Image Stabilisation: Sensor-shift
      Dust removal: Supersonic Wave Filter
      Shutter speed range: 2 to 1/4000 second plus Bulb and Time exposures; flash synch at up to 1/250 sec.
      Exposure Compensation: +/- 3EV in 1/3, 1/2 and 1 EV steps
      Exposure bracketing: 2, 3, 5 or 7 frames in 1/3, 1/2 and 1 EV steps
      Self-timer: 2 or 12 second delay plus Custom (sets delay times and capture intervals)  
      Focus system: High-speed imager AF (contrast detection) with 35 sensor points
      Focusmodes: Single AF (S-AF) / Continuous AF (C-AF)*9 / Manual Focus (MF) / S-AF + MF / AF tracking (C-AF + TR)
      Exposure metering: 324-area TTL Image sensor metering with Digital ESP multi pattern, centre-weighted average and Spot modes (with highlight/shadow control)
      Shooting modes: i Auto, Program AE (Program shift can be performed), Aperture priority AE, Shutter priority AE, Manual, Bulb, Time, Scene select AE, Art Filter, Underwater wide / macro
      Scene Presets: Portrait, e-Portrait, Landscape, Landscape + Portrait, Sport, Night, Night + Portrait, Children, High Key, Low Key, DIS mode, Macro, Nature Macro, Candle, Sunset, Documents, Panorama, Fireworks, Beach & Snow, Fisheye Conv., Wide Conv., Macro Conv., 3D
      Art Filters: Pop Art, Soft Focus, Pale & Light Colour, Light Tone, Grainy Film, Pin Hole, Diorama, Cross Process, Gentle Sepia, Dramatic Tone, Keyline, Watercolour
      Colour space options: sRGB, Adobe RGB
      ISO range: Auto, ISO 200-25600 in 1/3 or 1EV steps
      White balance: Auto, 7 preset WBs (3000K - 7500K) - Sunny(5300K), Shadow(7500K), Cloudy(6000K), Incandescent(3000K), Fluorescent(4000K), Underwater, WB Flash(5500K); Custom, WB bracketing of 3 frames in 2, 4, 6 steps selectable in A-B/G-M axes
      Flash: Bundled clip on flash FL-LM1; GN=10 (ISO200/m) 
      Sequence shooting: Max. 8 frames/second for 19 high-resolution JPEG or 15 ORF.RAW 
      Storage Media: SD. SDHC. SDXC memory cards; UHS-I, Flash Air  and Eye-Fi Card compatible
      Viewfinder:  VF-2 (optional)
      LCD monitor: Tilting 3-inch LCD capacitive touch-screen with 460,000 dots, 16:9 aspect ratio
      Playback functions: Single-frame, Close-up, Index /Calendar display, Index (4, 9 or 25 frames), Enlarge (2x to 14x), Slideshow with background music and 3 transition effects, Picture rotation (auto mode available), Histogram (independent luminance/RGB available), Shooting information; voice annotation, image overlay (2 or 3 images merging)
      |In-camera editing: RAW development, Gradation auto, Monochrome, Sepia, Red-eye fix, Saturation, Resize (1280x960, 640x480, 320x240), Trimming, Aspect, e-Portrait, Image Overlay, Post-recording
      Interface terminals: USO 2.0, HDMI (Type C Mini); accessory port for optional PP-1, VF-2, MAL-1, SEMA-1 accessories
      Power supply: BLS-5 rechargeable lithium-ion battery; CIPA rated for approx. 360 shots/charge 
      Dimensions (wxhxd): 110.5 x 63.7 x 38.2 mm
      Weight: Approx. 279 grams (body only)

      TESTS

      JPEG image files

       
       

       

      Raw image files converted into 16-bit TIFF format with Olympus Viewer 2.

       

       

      SAMPLES

       

       Auto white balance with incandescent lighting.
       
       

      Auto white balance with fluorescent lighting.
       
       

      40-second exposure at ISO 200; 17mm focal length, f/4.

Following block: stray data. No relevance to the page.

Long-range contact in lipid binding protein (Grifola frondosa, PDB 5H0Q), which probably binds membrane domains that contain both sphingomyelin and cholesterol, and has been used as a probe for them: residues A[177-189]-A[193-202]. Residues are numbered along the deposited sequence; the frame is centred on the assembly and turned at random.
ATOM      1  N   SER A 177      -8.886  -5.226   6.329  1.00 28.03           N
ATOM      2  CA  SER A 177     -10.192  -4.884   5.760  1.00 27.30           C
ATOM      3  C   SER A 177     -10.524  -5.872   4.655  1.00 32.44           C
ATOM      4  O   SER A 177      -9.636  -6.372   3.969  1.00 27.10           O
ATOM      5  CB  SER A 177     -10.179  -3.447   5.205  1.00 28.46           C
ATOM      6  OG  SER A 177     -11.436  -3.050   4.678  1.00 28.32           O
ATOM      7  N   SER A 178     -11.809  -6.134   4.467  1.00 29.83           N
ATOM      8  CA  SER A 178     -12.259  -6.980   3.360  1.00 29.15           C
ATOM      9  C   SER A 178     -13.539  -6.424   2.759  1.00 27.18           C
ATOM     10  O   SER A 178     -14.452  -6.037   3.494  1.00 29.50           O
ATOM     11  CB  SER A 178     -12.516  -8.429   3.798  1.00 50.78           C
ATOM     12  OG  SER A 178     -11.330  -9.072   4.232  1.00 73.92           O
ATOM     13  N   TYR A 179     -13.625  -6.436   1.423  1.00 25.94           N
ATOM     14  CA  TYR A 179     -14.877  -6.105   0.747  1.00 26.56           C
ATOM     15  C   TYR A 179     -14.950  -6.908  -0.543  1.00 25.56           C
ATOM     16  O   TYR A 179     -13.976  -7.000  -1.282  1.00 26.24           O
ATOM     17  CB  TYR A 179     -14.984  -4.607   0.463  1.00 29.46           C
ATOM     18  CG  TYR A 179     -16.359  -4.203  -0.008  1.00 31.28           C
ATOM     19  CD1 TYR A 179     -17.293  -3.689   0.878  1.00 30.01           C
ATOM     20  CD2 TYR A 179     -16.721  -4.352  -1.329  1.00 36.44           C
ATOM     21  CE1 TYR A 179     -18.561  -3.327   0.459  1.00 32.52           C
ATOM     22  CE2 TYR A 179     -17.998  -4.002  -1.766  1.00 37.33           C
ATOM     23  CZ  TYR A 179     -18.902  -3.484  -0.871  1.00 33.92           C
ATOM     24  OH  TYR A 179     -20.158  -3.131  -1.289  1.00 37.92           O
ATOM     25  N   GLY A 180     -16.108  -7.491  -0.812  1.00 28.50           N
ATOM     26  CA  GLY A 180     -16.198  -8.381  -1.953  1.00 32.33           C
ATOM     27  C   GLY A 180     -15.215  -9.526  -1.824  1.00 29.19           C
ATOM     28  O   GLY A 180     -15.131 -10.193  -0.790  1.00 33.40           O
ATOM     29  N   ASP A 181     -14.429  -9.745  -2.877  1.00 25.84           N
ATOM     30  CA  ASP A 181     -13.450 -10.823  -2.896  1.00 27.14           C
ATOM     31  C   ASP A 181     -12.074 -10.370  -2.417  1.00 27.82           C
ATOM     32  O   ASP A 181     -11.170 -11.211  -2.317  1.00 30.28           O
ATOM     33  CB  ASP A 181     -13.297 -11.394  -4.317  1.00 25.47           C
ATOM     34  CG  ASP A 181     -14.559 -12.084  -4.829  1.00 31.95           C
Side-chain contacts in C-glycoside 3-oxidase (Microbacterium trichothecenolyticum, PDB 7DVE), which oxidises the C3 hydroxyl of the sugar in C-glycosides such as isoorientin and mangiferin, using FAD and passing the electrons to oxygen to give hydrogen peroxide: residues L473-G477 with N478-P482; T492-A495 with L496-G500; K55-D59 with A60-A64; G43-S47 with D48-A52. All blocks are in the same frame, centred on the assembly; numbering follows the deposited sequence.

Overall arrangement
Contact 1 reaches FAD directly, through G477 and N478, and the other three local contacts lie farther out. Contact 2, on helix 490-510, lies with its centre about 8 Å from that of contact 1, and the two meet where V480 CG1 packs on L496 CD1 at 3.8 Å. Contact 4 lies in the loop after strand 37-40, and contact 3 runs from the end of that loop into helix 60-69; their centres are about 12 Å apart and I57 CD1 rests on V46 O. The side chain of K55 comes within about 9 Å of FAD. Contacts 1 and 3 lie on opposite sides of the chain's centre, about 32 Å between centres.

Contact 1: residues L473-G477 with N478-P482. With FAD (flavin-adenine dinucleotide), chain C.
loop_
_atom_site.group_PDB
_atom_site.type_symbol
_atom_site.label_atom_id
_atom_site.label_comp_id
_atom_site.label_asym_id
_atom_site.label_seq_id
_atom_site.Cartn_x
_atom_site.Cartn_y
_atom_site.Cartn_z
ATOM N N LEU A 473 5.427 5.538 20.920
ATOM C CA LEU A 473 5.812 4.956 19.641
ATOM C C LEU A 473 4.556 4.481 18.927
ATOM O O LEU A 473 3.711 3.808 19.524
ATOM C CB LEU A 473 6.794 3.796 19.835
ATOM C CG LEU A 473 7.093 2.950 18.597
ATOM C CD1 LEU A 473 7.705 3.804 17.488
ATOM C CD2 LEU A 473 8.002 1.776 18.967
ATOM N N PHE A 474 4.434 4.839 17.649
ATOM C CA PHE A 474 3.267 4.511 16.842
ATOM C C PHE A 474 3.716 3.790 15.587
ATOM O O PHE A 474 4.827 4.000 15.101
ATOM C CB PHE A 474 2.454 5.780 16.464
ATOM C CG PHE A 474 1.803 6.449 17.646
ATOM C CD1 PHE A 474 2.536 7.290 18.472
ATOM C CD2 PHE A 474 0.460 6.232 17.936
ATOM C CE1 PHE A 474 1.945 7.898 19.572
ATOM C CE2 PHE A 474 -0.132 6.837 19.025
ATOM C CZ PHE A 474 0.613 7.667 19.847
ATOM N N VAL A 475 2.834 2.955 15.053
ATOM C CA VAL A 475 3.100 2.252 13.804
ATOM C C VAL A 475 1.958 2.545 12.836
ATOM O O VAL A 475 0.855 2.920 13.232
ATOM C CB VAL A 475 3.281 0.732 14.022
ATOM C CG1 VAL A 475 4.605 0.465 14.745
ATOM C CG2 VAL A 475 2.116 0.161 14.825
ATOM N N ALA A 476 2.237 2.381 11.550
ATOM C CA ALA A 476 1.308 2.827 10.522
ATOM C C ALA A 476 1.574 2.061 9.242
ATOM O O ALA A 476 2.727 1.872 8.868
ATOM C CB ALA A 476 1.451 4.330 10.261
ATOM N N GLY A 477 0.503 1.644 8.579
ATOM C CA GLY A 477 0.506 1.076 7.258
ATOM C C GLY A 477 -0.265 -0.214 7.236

15-second exposure at ISO 1600; 17mm focal length, f/7.1.
       
       

      5-second exposure at ISO 6400; 17mm focal length, f/8.
       

      5-second exposure at ISO 12800; 17mm focal length, f/11.
       

      3.2-second exposure at ISO 25600; 17mm focal length, f/13.
       

      Flash exposure with 42mm focal length, ISO 200, 1/60 second at f/5.6.
       

      Flash exposure with 42mm focal length, ISO 1600, 1/60 second at f/5.6.
       

      Flash exposure with 42mm focal length, ISO 6400, 1/60 second at f/5.6.
       

       
      Flash exposure with 42mm focal length, ISO 12800, 1/60 second at f/5.6.
       

      Flash exposure with 42mm focal length, ISO 25600, 1/80 second at f/5.6.
       

      14mm focal length, ISO 200, 1/160 second at f/5.6.

       
      42mm focal length, ISO 200, 1/125 second at f/6.3.
       

      42mm focal length with Digital Tele-converter, ISO 200, 1/125 second at f/6.3.
       

      Close-up; 42mm focal length, ISO 200, 1/125 second at f/5.6.
       

       23mm focal length, ISO 200, 1/250 second at f/10.
       

       
      21mm focal length, ISO 400, 1/250 second at f/11.
       

      42mm focal length, ISO 200, 1/160 second at f/8.
       

      14mm focal length, ISO 200, 1/40 second at f/9.
       

      42mm focal length, ISO 400, 1/100 second at f/5.6.
       

      42mm focal length, ISO 640, 1/80 second at f/5.6.
       

      14mm focal length, ISO 800, 1/40 second at f/5.
       

      Still frame from MPEG-4 video clip recorded with Full HD resolution (H setting).
       

      Still frame from MPEG-4 video clip recorded with Full HD resolution (N setting).
       

      Still frame from MPEG-4 video clip recorded with HD resolution (H setting).
       

      Still frame from MPEG-4 video clip recorded with HD resolution (N setting).
       

      Still frame from AVI video clip recorded with HD resolution (1280 x 720 pixels).
       

      Still frame from AVI video clip recorded with VGA resolution.

      Additional image samples can be found with our review of the Olympus M.Zuiko Digital ED 60mm f/2.8 Macro lens.

      Rating

      RRP:  AU$799 for single-lens kit, US$800 (body only) 

      • Build: 8.5
      • Ease of use: 8.0
      • Autofocusing: 8.8
      • Still image quality JPEG: 8.8
      • Still image quality RAW: 9.0
      • Video quality: 9.0

       

      BUY

        No